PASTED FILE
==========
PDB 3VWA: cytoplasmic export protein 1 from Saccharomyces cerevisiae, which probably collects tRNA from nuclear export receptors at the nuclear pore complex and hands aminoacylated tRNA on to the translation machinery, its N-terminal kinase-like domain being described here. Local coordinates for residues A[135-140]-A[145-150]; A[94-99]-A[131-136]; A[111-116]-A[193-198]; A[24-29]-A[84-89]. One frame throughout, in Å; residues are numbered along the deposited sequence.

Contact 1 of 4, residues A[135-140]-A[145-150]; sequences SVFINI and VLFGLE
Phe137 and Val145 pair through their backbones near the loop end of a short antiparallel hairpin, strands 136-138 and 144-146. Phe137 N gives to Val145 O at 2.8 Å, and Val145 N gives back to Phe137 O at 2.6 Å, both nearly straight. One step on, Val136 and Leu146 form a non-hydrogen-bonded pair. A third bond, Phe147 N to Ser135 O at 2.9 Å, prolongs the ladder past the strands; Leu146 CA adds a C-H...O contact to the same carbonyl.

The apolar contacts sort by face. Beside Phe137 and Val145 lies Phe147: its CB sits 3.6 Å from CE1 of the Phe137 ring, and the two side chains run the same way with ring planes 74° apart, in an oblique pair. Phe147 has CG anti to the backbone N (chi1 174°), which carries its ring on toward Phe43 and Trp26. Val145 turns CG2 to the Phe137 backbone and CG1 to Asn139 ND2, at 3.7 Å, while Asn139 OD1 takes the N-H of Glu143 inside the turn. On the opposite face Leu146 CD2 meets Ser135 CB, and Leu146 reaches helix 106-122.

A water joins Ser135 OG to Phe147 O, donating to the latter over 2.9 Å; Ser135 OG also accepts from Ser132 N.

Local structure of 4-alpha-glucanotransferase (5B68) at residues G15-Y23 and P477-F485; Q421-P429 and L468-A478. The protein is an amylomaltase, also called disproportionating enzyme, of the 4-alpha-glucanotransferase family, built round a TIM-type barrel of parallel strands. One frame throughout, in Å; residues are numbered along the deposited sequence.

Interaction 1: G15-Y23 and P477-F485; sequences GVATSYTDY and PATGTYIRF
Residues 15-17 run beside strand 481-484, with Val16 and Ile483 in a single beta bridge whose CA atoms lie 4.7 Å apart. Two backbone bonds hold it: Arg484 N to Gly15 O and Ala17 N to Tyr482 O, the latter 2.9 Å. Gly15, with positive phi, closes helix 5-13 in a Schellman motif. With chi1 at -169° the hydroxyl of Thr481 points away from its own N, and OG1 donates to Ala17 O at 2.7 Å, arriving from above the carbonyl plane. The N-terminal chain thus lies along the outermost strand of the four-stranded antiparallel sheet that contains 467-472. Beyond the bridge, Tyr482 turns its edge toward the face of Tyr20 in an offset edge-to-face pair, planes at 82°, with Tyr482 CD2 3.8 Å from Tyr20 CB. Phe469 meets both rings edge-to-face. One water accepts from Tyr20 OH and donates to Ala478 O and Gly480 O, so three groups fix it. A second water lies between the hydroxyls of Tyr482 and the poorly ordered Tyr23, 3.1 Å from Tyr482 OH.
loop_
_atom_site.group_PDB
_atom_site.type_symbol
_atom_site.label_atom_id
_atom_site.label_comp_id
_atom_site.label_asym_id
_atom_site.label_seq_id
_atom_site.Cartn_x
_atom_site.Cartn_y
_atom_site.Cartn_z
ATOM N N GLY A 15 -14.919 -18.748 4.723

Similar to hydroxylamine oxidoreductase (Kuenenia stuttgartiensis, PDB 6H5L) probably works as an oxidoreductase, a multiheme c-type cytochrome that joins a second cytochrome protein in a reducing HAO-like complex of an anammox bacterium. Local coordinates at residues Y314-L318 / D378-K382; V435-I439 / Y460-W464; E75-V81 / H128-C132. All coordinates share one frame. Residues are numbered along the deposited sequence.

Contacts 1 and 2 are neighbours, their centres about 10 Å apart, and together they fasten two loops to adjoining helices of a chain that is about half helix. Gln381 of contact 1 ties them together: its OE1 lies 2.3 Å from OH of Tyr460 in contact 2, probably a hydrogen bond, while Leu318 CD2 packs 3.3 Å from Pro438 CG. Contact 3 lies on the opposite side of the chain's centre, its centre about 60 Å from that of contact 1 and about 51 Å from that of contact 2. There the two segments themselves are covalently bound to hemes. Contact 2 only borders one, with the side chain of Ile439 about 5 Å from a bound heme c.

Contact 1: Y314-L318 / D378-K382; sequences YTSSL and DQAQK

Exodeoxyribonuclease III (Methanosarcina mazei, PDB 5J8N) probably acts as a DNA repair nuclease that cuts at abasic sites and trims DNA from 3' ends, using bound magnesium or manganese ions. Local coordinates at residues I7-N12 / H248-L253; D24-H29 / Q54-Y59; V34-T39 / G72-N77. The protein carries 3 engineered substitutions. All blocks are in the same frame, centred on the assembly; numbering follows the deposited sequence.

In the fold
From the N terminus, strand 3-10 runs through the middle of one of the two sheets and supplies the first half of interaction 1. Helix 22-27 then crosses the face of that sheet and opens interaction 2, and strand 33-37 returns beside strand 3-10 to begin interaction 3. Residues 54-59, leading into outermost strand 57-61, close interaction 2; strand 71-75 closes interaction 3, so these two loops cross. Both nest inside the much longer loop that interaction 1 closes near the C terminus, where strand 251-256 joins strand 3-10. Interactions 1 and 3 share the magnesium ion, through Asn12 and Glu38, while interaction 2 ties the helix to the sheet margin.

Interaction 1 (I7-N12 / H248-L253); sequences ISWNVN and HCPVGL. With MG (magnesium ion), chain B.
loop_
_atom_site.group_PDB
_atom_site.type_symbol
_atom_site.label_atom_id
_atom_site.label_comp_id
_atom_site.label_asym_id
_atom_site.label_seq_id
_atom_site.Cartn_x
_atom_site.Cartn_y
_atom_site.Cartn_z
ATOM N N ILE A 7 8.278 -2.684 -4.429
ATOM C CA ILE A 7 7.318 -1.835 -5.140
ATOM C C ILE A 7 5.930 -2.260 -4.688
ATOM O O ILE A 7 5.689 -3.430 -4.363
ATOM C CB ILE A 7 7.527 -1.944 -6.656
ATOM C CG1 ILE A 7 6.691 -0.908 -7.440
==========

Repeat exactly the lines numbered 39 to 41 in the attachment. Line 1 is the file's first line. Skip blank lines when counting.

ATOM C C ILE A 7 5.930 -2.260 -4.688
ATOM O O ILE A 7 5.689 -3.430 -4.363
ATOM C CB ILE A 7 7.527 -1.944 -6.656